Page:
It’s more complicated than you think
|Oct 1 at 1:45 am||Public post|| 17|
By Shannon Ashley
Here’s something I’ve wanted to address for a while. Do you know how to deal with the disappointment and frustration of stories that don’t get a lot of fans or claps?
One thing that really troubles me in our writing community is when people make snide comments about how a certain story hasn’t reached a set number of claps.
Everybody has their level that they think suggests a well-received story. A lot of folks aim for 1,000 claps. Others judge stories for failing to reach a lower number.
Last spring, there was a very disgruntled Medium writer who sent me an email to warn me that I was a soon-to-be wash up on the platform. They said that before I knew it I would wind up like another famous female blogger on the site and would stop getting more than 400 claps per story.
At the time, although the whole incident was disturbing, I couldn’t help but think, “He’s been on Medium six months longer than me, but he still doesn’t understand how the platform works.”
No wonder he was unhappy.
Here’s the thing. There’s no shame in a story that doesn’t garner a ton of claps. Furthermore, success on Medium isn’t won through heavy-clapping on a single piece.
You earn your success on Medium by continuously showing up to tell stories that resonate with other users.
Quit Feeling So Damn Humiliated Over Claps and Fans
Is it nice to have a streak of stories with more than 2K claps and hundreds of fans? Of course. It’s a perfectly human and measurable source of validation.
But a lack of fans or claps doesn’t mean that your story sucked. There’s a whole psychology of clapping or not clapping that’s complicated. Plus, some folks clap once while others clap all the way up to 50 times.
I personally avoid tracking fans and claps per story because it can be unnecessarily distressing. It doesn’t even give you the whole picture.
Some Readers Don’t Clap
Every top writer on Medium knows this. They get all the way to the end of your piece, and for some reason, they don’t touch that clap icon even once. It’s a lot like voting. Some people are never going to do it and the reasons are varied.
Recently, I blocked a user after discovering he had been spamming my stories with nasty comments. When I went over to his profile, I saw that he was making a whole lifestyle of leaving awful comments for Medium writers.
Sometimes, he mentioned me in his comments for other writers. He claimed it didn’t matter what I wrote, that he would never clap on my stories because I’m such a raging, gloating narcissist who doesn’t deserve to earn a cent from him.
A lot of people on Medium write about their incomes. Why he wasn’t making the same sort of comments on male writers who talk about money is beyond me, but it was a reminder that some readers don’t clap.
And it’s not about you. It’s really not. That dude I blocked kept reading my stories — in fact, he couldn’t seem to quit reading my stories and making some sort of comment in the hopes that I would doubt myself. It wasn’t about me. It was all about him and his own unhappiness.
Obviously, it’s not all negative. Sure, some readers don’t clap because they don’t like me or my work. Others are simply ignorant and don’t know why clapping matters. Others are oblivious and don’t really care.
It Doesn’t Always Matter Who You Are
Every writer is on their own journey, and every writer on Medium has to follow their own path.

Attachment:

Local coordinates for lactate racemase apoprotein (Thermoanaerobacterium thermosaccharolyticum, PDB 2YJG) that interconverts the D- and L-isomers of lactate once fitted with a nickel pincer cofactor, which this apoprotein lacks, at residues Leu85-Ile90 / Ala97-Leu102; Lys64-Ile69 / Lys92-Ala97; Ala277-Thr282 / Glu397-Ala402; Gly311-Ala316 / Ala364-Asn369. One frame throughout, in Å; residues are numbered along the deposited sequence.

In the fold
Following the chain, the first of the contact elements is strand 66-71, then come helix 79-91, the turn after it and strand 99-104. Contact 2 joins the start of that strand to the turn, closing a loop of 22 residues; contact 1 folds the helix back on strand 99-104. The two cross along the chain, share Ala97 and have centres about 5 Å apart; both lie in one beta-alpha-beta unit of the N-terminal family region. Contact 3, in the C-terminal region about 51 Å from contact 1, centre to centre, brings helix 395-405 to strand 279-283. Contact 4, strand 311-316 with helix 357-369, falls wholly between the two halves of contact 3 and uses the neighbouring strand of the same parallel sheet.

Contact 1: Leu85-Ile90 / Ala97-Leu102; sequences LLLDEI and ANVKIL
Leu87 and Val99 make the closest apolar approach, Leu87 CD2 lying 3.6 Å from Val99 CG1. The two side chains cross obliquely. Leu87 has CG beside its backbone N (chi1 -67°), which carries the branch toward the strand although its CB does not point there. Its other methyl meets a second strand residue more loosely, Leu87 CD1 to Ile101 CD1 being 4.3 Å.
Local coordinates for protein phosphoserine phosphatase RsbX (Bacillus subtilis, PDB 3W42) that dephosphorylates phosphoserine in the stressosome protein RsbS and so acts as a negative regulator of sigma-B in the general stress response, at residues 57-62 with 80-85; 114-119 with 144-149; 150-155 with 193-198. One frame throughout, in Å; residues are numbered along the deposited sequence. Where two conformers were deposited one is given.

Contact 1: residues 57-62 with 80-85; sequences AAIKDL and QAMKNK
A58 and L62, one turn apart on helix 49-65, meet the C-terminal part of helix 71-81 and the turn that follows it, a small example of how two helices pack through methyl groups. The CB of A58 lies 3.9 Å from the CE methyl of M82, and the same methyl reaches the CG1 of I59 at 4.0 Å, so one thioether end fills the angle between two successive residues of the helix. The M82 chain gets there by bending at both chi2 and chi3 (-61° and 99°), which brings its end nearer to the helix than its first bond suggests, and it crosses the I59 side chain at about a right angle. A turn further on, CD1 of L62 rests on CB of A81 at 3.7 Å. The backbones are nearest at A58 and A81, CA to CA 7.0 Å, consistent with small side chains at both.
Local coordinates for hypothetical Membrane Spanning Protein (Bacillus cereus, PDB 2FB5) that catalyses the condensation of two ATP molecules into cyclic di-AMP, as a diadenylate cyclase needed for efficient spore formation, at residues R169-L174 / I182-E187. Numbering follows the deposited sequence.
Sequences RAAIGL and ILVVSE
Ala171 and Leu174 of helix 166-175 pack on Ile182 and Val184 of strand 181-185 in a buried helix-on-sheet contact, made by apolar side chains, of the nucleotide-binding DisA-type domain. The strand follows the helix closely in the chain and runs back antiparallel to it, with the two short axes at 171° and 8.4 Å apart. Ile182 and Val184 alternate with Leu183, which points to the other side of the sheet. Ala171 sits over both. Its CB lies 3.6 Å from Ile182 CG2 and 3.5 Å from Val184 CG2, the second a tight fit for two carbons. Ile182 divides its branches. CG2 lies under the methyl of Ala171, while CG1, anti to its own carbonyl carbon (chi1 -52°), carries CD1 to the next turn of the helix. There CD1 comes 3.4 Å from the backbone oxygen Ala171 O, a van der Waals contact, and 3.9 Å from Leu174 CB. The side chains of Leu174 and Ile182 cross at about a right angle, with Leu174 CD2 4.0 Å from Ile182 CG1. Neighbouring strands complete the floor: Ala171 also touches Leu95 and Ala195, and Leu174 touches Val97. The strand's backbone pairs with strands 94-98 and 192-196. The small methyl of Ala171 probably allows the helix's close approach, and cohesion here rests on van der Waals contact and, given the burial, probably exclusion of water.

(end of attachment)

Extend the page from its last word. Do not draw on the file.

We like to think that it’s all a popularity contest or that the big names are taking money and views away from us indie folks, but I don’t think that’s true.
Katie Couric is a big name who’s been writing on Medium for a while. Longer than me, but not as often as me.
She’s got twice the followers I have, plus the luxury of frequently being an “editor’s pick” in the app and homepage.
Yet, if it were all about the claps, you could say I’m doing better than Katie Couric on Medium. That’s silly, isn’t it? Apples and oranges.
I write opinion pieces, personal narratives, and essays. Katie Couric is an established journalist. She sure doesn’t need to be embarrassed by her stories.
You don’t need to be embarrassed by your stories either.
Success Isn’t Everything
One of my earliest stories on the platform discussed Kate Spade’s death.
“Our society has such a bizarre relationship with mental health. We regard the outward, mere appearance of success as the be-all and end-all of life, despite the fact that any one of us can achieve such standing yet still lead a truly miserable and mentally ill life.”
Sometimes, people suck. I wrote that above passage long before I knew how successful I would be on Medium. And I have written very openly about my struggles with my mental health, suicidal ideation, and other traumatic experiences.
Yet, because I make money here, there has been no shortage of people telling me that I’m a monster. That my writing is terrible. Or that I’m basically the worst thing to happen to Medium.
Of course, most of those people would have never crawled out of the woodwork to criticize me if I hadn’t had the audacity to succeed on Medium and discuss it. Women discussing money and their careers isn’t always taken kindly, and I feel committed to do it to help pave the way for the women after me.
But you have to make peace with the fact that there are at least 100 different ways to consider yourself successful on Medium. And it helps to quit worrying so much about what other people think.
My hope is that by being honest with you, you’ll feel more confident to pursue your own writing goals. Believe me, even though we get paid for engagement here, you can’t worry and fret about the reception to your work.
You’ve really just got to do the work, focus on getting better, and keep showing up. At some point, the timing is going to line up just right.
Keep at it.